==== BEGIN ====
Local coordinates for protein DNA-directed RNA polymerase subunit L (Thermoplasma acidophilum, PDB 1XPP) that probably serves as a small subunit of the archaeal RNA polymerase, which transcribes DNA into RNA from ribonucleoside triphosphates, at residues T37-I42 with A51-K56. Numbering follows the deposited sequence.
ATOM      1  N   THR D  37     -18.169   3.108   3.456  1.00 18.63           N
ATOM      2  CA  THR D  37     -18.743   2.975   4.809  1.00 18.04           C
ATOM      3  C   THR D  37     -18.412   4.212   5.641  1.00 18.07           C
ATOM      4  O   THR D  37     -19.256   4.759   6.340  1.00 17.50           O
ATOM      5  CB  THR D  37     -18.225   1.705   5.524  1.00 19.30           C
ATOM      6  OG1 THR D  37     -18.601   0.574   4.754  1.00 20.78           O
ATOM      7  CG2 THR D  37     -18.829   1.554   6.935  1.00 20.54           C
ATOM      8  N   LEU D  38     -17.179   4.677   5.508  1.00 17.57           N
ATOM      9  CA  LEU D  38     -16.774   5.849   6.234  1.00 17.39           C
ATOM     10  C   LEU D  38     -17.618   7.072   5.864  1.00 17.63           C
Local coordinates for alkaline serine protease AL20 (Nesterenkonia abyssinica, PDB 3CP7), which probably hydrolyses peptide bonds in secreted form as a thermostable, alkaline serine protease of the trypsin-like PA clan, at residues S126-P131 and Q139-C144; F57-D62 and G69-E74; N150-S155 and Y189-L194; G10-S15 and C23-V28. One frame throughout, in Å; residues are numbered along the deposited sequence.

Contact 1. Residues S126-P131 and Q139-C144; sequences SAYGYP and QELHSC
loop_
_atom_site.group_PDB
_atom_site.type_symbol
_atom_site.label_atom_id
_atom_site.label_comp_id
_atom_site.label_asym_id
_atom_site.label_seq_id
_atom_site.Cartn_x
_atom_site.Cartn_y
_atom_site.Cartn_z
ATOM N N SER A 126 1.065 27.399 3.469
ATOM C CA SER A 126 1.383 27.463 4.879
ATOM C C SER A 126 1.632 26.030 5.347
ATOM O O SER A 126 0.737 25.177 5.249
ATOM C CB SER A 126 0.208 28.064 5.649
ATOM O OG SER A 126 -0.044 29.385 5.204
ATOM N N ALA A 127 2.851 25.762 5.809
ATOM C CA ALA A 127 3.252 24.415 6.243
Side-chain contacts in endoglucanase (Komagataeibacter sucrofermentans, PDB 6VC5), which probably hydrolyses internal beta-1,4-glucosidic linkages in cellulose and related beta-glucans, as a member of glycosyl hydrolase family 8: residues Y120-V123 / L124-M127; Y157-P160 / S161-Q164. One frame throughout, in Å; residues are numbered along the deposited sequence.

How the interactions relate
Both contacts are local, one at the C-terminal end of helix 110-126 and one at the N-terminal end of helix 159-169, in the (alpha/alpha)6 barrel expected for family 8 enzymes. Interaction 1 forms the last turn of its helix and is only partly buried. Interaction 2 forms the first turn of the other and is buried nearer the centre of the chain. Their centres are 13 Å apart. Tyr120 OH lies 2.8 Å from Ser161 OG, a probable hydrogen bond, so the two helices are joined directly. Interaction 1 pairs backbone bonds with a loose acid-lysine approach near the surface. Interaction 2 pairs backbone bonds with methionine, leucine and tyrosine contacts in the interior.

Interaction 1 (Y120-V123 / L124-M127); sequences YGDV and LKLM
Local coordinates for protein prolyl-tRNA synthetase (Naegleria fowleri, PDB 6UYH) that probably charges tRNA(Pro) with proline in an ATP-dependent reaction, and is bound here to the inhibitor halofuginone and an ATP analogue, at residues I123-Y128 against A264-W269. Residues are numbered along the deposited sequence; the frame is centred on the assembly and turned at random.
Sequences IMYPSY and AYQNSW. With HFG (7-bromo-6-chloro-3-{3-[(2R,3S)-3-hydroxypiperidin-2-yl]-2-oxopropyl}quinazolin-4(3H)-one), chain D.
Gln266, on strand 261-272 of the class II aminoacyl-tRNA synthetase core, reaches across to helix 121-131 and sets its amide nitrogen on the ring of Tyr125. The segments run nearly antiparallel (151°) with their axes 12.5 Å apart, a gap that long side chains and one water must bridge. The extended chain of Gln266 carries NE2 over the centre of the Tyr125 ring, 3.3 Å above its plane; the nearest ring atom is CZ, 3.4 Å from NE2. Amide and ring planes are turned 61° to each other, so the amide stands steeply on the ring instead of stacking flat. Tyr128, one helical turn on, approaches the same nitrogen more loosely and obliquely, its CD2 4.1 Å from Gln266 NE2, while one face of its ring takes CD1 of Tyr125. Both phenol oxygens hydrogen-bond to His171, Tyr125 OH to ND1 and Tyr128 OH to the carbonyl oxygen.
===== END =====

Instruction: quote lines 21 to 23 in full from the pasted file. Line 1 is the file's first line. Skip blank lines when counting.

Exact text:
_atom_site.Cartn_x
_atom_site.Cartn_y
_atom_site.Cartn_z